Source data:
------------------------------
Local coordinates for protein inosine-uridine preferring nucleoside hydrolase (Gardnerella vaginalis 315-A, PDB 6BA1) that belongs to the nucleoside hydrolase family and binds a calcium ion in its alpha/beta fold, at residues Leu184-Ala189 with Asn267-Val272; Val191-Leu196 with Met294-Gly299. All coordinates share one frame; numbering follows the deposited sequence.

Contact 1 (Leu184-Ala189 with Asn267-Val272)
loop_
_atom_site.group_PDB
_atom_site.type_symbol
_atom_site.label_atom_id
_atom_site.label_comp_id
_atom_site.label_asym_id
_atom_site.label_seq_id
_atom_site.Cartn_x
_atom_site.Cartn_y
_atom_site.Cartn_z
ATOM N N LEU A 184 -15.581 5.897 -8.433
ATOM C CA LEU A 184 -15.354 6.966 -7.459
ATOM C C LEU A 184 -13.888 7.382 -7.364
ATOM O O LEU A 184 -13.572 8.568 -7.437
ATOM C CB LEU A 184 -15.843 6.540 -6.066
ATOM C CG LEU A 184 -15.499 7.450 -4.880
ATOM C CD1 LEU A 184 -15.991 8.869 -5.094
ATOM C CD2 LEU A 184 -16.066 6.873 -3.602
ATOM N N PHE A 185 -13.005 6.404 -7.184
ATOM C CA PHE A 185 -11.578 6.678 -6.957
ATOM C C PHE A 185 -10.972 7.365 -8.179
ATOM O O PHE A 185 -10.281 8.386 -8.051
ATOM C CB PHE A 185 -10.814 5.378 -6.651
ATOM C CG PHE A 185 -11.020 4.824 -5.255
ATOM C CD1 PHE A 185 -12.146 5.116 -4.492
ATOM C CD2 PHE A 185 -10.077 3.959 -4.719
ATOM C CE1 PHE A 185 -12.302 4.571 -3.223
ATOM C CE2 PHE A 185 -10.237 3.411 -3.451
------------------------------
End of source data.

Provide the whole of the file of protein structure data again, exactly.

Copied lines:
Local coordinates for protein inosine-uridine preferring nucleoside hydrolase (Gardnerella vaginalis 315-A, PDB 6BA1) that belongs to the nucleoside hydrolase family and binds a calcium ion in its alpha/beta fold, at residues Leu184-Ala189 with Asn267-Val272; Val191-Leu196 with Met294-Gly299. All coordinates share one frame; numbering follows the deposited sequence.

Contact 1 (Leu184-Ala189 with Asn267-Val272)
loop_
_atom_site.group_PDB
_atom_site.type_symbol
_atom_site.label_atom_id
_atom_site.label_comp_id
_atom_site.label_asym_id
_atom_site.label_seq_id
_atom_site.Cartn_x
_atom_site.Cartn_y
_atom_site.Cartn_z
ATOM N N LEU A 184 -15.581 5.897 -8.433
ATOM C CA LEU A 184 -15.354 6.966 -7.459
ATOM C C LEU A 184 -13.888 7.382 -7.364
ATOM O O LEU A 184 -13.572 8.568 -7.437
ATOM C CB LEU A 184 -15.843 6.540 -6.066
ATOM C CG LEU A 184 -15.499 7.450 -4.880
ATOM C CD1 LEU A 184 -15.991 8.869 -5.094
ATOM C CD2 LEU A 184 -16.066 6.873 -3.602
ATOM N N PHE A 185 -13.005 6.404 -7.184
ATOM C CA PHE A 185 -11.578 6.678 -6.957
ATOM C C PHE A 185 -10.972 7.365 -8.179
ATOM O O PHE A 185 -10.281 8.386 -8.051
ATOM C CB PHE A 185 -10.814 5.378 -6.651
ATOM C CG PHE A 185 -11.020 4.824 -5.255
ATOM C CD1 PHE A 185 -12.146 5.116 -4.492
ATOM C CD2 PHE A 185 -10.077 3.959 -4.719
ATOM C CE1 PHE A 185 -12.302 4.571 -3.223
ATOM C CE2 PHE A 185 -10.237 3.411 -3.451